My main claim is that your claim hasn't been backed up by any data.
Yet you readily admit that your own claims aren't either...
I took a look back through my posts, and the only statement I found where I feel I overstepped my supporting evidence is where I said not even half of DL's domestic network lost money pre-COVID. I don't have data to back that up, so apologies for making a statement of fact on that as opposed to qualifying it as an educated guess.
Everything else I "claimed" (DL was planning to be bigger than ever at SEA this summer, had been upgauging and adding routes, has been bringing the SEA hub back faster than other coastal hubs post-COVID; A220s and A330-900s are fuel efficient, etc.) is easily verified by looking at DL's historical schedules, OAG data, aircraft spec sheets, etc. In other cases I carefully worded my "claims" to indicate that they are opinion statements using phrasing such as "I expect that...", "I'd be surprised if...", etc. I wish more posters here would use that type of wording when talking about things that are educated guesses, or are otherwise not provable with public data.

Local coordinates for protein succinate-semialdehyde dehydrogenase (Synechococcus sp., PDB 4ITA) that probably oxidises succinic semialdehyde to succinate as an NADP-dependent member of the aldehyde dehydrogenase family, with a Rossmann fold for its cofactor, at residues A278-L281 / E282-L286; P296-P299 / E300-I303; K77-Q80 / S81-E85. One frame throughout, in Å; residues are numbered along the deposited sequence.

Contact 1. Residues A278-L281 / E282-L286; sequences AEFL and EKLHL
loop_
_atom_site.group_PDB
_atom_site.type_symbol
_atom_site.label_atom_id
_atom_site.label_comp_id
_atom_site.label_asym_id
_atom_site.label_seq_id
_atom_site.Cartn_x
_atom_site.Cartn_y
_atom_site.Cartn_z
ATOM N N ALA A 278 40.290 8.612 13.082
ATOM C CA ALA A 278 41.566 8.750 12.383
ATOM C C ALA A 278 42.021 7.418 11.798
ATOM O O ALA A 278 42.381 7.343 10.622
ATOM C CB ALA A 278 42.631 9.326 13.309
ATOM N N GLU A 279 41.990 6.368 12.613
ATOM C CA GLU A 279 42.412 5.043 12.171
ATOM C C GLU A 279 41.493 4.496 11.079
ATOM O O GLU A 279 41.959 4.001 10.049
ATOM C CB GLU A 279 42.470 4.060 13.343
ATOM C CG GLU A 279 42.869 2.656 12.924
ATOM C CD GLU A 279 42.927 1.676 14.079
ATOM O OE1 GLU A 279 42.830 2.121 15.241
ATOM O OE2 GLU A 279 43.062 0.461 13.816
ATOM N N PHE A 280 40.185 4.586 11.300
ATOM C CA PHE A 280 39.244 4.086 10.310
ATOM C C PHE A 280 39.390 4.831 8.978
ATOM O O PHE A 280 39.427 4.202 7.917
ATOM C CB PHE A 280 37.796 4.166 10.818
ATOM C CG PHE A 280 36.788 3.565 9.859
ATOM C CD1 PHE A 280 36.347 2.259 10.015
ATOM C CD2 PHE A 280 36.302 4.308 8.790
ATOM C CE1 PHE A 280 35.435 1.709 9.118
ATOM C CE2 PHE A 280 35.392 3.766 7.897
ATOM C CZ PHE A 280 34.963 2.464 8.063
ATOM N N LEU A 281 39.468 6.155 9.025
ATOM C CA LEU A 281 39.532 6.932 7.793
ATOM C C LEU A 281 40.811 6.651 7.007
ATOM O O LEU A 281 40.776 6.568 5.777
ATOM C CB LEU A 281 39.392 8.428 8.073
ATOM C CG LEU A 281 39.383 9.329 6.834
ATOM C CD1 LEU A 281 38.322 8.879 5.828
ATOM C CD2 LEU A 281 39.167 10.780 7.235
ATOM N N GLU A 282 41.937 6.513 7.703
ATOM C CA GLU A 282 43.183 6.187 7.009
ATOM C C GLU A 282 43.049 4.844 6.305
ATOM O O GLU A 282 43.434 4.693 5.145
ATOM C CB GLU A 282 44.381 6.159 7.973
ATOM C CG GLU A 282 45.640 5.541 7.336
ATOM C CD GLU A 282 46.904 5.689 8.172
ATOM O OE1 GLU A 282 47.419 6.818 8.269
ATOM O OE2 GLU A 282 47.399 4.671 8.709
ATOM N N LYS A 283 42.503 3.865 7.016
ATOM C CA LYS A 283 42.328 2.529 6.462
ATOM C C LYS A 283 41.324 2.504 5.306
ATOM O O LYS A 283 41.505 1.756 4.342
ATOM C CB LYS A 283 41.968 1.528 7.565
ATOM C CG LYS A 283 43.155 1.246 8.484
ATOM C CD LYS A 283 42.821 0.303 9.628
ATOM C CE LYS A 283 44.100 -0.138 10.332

So my bad for one statement I made that was indeed too bold, but I stand by the rest of my statements. I'd still love to see some data that proves DL was floundering in SEA, given the frequency with which that's proclaimed here as known fact.
flying extremely fuel-efficient aircraft in the market
You say that SEA P&L should be evaluated including the benefit of scarce, efficient, high opportunity cost aircraft that could have been used elsewhere.
However second-year employees of the very professional, skilled, objective network departments of savvy competitors like American and United, good stock analysts, and competent airline economists will point out that looking at SEA P&L that is artificially subsidized by putting all the efficient planes there is not a good way to make the most profitable decision for stockholders and employees.
They will consider the full picture instead. So if SEA looks good because it is loaded it up with all the good A-220's but some other hub got larded up with comparatively inefficient B717's as a result, they'll look at the combination of consequences of these two things, not either one alone.